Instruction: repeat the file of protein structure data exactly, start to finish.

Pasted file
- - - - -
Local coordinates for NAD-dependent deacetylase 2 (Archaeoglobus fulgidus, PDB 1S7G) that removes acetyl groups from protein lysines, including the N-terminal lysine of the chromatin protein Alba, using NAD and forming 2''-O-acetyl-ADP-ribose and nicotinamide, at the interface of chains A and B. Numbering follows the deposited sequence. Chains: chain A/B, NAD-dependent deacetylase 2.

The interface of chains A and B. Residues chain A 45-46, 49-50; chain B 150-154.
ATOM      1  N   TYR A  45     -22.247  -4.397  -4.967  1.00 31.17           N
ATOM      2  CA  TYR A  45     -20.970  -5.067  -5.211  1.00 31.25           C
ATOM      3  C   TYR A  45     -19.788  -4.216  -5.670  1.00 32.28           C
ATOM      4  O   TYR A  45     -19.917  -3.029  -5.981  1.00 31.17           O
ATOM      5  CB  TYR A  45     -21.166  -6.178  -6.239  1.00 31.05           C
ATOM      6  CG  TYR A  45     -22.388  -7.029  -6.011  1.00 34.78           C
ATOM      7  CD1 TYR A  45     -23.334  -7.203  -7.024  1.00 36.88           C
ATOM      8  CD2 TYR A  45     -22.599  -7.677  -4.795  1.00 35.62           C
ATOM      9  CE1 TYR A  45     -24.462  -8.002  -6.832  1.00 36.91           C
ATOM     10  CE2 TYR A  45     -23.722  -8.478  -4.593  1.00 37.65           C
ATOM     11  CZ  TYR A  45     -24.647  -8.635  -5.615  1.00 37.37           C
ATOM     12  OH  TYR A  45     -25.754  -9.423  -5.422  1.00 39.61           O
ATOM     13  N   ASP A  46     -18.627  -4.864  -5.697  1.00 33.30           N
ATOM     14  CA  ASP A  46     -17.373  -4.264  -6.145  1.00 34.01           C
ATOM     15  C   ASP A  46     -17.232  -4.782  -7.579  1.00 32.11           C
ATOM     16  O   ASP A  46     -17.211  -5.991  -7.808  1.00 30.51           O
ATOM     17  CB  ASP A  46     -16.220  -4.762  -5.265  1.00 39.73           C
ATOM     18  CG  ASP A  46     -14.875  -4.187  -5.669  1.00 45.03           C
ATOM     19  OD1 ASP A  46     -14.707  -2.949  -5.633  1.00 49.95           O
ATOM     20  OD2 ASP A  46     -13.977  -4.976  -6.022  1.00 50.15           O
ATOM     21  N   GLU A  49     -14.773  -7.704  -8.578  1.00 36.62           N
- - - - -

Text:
Local coordinates for NAD-dependent deacetylase 2 (Archaeoglobus fulgidus, PDB 1S7G) that removes acetyl groups from protein lysines, including the N-terminal lysine of the chromatin protein Alba, using NAD and forming 2''-O-acetyl-ADP-ribose and nicotinamide, at the interface of chains A and B. Numbering follows the deposited sequence. Chains: chain A/B, NAD-dependent deacetylase 2.

The interface of chains A and B. Residues chain A 45-46, 49-50; chain B 150-154.
ATOM      1  N   TYR A  45     -22.247  -4.397  -4.967  1.00 31.17           N
ATOM      2  CA  TYR A  45     -20.970  -5.067  -5.211  1.00 31.25           C
ATOM      3  C   TYR A  45     -19.788  -4.216  -5.670  1.00 32.28           C
ATOM      4  O   TYR A  45     -19.917  -3.029  -5.981  1.00 31.17           O
ATOM      5  CB  TYR A  45     -21.166  -6.178  -6.239  1.00 31.05           C
ATOM      6  CG  TYR A  45     -22.388  -7.029  -6.011  1.00 34.78           C
ATOM      7  CD1 TYR A  45     -23.334  -7.203  -7.024  1.00 36.88           C
ATOM      8  CD2 TYR A  45     -22.599  -7.677  -4.795  1.00 35.62           C
ATOM      9  CE1 TYR A  45     -24.462  -8.002  -6.832  1.00 36.91           C
ATOM     10  CE2 TYR A  45     -23.722  -8.478  -4.593  1.00 37.65           C
ATOM     11  CZ  TYR A  45     -24.647  -8.635  -5.615  1.00 37.37           C
ATOM     12  OH  TYR A  45     -25.754  -9.423  -5.422  1.00 39.61           O
ATOM     13  N   ASP A  46     -18.627  -4.864  -5.697  1.00 33.30           N
ATOM     14  CA  ASP A  46     -17.373  -4.264  -6.145  1.00 34.01           C
ATOM     15  C   ASP A  46     -17.232  -4.782  -7.579  1.00 32.11           C
ATOM     16  O   ASP A  46     -17.211  -5.991  -7.808  1.00 30.51           O
ATOM     17  CB  ASP A  46     -16.220  -4.762  -5.265  1.00 39.73           C
ATOM     18  CG  ASP A  46     -14.875  -4.187  -5.669  1.00 45.03           C
ATOM     19  OD1 ASP A  46     -14.707  -2.949  -5.633  1.00 49.95           O
ATOM     20  OD2 ASP A  46     -13.977  -4.976  -6.022  1.00 50.15           O
ATOM     21  N   GLU A  49     -14.773  -7.704  -8.578  1.00 36.62           N